Robots can be useful as mental well-being coaches in the workplace—but perception of their effectiveness depends in large part on what the robot looks like.
Researchers from the University of Cambridge carried out a study in a tech consultancy firm using two different robot well-being coaches, where 26 employees participated in weekly robot-led well-being sessions for four weeks. Although the robots had identical voices, facial expressions, and scripts for the sessions, the robots’ physical appearances affected how participants interacted with them.
Participants who did their well-being exercises with a toy-like robot said that they felt more of a connection with their “coach” than participants who worked with a humanoid-like robot. The researchers say that perception of robots is affected by popular culture, where the only limit on what robots can do is the imagination. When faced with a robot in the real world however, it often does not live up to expectations.
Since the toy-like robot looks simpler, participants may have had lower expectations and ended up finding the robot easier to talk connect with. Participants who worked with the humanoid robot found that their expectations didn’t match reality, since the robot was not capable of having interactive conversations.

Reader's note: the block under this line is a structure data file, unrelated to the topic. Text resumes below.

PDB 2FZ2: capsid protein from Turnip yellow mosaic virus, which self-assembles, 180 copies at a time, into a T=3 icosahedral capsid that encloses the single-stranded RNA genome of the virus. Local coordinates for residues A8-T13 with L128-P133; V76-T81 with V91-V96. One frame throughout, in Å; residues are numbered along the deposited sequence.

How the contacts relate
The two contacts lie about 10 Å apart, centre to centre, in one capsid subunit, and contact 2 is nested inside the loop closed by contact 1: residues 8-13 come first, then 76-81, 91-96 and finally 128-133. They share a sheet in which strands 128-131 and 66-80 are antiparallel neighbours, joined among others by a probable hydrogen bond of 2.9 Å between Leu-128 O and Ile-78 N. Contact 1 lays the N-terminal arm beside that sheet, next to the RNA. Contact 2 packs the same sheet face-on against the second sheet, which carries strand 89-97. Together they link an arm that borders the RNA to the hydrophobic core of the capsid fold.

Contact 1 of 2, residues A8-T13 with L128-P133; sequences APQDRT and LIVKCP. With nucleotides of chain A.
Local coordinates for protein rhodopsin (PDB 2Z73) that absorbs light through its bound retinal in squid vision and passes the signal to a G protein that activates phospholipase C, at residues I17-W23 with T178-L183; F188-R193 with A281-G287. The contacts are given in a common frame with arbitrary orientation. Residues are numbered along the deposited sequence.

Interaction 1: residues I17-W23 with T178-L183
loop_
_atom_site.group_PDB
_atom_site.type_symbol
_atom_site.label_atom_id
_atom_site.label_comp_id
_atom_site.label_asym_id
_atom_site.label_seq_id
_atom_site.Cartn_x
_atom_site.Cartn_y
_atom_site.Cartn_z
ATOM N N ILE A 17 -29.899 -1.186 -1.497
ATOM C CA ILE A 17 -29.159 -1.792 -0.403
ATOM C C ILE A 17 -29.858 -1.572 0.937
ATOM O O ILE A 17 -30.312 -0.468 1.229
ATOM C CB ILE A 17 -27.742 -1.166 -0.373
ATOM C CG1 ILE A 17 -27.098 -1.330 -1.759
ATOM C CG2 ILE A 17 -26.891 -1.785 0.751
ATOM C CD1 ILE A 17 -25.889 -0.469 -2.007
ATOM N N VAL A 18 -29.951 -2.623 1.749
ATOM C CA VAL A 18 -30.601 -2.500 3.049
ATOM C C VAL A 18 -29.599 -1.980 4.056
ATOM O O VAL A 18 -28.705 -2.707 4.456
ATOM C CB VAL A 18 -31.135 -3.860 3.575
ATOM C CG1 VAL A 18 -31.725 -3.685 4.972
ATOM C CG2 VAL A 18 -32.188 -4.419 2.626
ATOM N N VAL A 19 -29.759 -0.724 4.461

Despite the differences between expectations and reality, the researchers say that their study shows that robots can be a useful tool to promote mental well-being in the workplace. The results will be reported today (March 15) at the ACM/IEEE International Conference on Human-Robot Interaction in Stockholm.
The World Health Organization recommends that employers take action to promote and protect mental well-being at work, but the implementation of well-being practices is often limited by a lack of resources and personnel. Robots have shown some early promise for helping address this gap, but most studies on robots and well-being have been conducted in a laboratory setting.
“We wanted to take the robots out of the lab and study how they might be useful in the real world,” said Dr. Micol Spitale, the paper’s first author.